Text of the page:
5 February 2020
By Elaine Murphy
Cork 1920 – The Burning of a City
Cork City in 1920 was the stage on which some of the most shocking events of the War of Independence played out. Citizens endured months of curfews, military raids, repeated arson attacks, ransacked homes and looted businesses. Ordinary life was peppered with instances of murder, destruction and indiscriminate violence. People could be shot simply for having their hands in their pockets. Lord Mayors could be assassinated or starved. A shocking end to an already tension-filled year, 1920 came to a head with the Burning of the City on the 11th December.
100 years on, as Cork takes centre stage in the decade of centenaries, St. Peter’s Cork has been announced as the commemorative epicentre and has launched its yearlong anchor exhibition and programme of events. The 12th century church on North Main Street in the heart of the city has been transformed.
Working with Creative Agency bigO & System Plus, the team have taken a contemporary, design led approach to bring the events of 1920 to life. On entering the space, a standalone panel outlines the subject, context and tone. Behind that begins a sequence of muslin panels depicting text, photography, quotes and maps. The cloudy, obscure quality of the panels echoes the smoky atmosphere in the city on the night it was burned and helps focus and guide the visitor through the experience.
The exhibition also features two individual audio-visual boxes which help heighten the visitor experience and encourages further connection with the subject matter. The fully immersive experiences include witness testimonies from a 1960 documentary on the Burning of Cork and a dedication to Rebel Women.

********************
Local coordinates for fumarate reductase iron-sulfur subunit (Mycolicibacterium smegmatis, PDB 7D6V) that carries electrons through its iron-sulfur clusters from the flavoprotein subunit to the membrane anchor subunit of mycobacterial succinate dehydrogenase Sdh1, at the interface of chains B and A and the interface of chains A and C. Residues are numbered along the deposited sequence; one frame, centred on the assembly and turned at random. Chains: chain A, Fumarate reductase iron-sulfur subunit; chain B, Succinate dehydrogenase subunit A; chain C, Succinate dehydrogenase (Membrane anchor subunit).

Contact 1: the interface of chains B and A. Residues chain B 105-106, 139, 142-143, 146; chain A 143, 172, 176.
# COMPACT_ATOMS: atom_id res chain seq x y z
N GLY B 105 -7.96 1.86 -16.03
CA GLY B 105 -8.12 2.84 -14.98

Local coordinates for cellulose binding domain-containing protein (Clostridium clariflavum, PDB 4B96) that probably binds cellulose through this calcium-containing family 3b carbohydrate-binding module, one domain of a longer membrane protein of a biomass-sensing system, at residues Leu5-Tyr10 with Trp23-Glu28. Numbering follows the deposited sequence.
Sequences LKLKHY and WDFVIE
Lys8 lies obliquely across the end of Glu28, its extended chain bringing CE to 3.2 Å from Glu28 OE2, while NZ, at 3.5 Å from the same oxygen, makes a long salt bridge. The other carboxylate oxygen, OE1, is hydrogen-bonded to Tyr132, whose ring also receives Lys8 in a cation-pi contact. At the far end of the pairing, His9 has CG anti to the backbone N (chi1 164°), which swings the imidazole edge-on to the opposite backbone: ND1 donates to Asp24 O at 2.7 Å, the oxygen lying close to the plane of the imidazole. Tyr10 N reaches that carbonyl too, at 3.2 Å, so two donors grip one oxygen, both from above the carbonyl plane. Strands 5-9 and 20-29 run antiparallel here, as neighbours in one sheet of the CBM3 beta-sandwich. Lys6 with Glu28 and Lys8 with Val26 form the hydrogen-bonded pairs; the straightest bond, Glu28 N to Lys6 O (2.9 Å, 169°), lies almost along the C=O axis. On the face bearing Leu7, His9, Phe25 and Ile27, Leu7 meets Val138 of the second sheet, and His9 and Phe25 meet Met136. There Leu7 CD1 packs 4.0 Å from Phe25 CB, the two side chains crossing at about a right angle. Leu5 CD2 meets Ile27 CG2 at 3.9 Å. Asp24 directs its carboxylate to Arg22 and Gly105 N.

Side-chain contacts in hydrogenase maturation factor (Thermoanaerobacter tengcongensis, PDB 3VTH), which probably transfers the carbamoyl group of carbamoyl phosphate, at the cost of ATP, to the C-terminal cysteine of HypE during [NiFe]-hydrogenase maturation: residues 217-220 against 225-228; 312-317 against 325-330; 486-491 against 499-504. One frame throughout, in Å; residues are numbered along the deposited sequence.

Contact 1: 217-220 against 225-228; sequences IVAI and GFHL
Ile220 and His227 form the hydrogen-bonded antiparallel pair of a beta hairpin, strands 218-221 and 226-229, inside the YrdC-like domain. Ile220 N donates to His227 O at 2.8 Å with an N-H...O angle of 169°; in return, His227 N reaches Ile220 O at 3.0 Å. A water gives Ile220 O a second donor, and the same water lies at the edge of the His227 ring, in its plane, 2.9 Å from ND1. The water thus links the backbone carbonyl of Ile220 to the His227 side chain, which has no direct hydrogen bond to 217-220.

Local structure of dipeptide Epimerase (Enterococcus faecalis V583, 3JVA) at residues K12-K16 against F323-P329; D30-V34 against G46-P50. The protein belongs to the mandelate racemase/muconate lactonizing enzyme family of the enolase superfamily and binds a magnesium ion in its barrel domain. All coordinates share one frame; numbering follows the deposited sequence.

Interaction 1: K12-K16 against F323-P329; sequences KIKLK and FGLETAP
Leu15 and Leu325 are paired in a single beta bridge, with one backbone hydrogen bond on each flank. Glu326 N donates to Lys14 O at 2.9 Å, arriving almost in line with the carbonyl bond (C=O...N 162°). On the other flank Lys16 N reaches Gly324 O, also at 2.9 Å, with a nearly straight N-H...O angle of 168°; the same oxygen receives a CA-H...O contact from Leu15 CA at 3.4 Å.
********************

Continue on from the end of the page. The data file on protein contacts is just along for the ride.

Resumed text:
Speaking at the opening night the Lord Mayor of Cork, Councillor John Sheehan said “…Through thought-provoking stories, archival material, historic photographs and compelling witness statements, the exhibition highlights the vision, passion, energy and imagination of the men and women of 100 years ago in a powerful way”
Speaking about the exhibition, Christine Moloney, CEO of LW Management, the custodians of St. Peter’s Cork on behalf of Cork City Council said: “Our free entry exhibition provides a unique opportunity for visitors to deepen their understanding of this period and to stand back and reflect on this dramatic chapter in Cork’s history”
The launch night was a poignant experience. Speeches were peppered with performances from Cara & Saoirse Moloney, John Murphy, Cliff Wedgbury and Christy McCarthy.
David Bickley from St. John’s Central College, a city partner of St. Peter’s, gave a preview of his EMBER project on the night and performed with his colleague Declan Young and their students. They used Swan Hennessy’s “String Quartet No 2 in C Minor” composed in dedication to Lord Mayor Terence MacSwiney, as a source of inspiration as they performed and showed a very special projection on the ceiling of the church.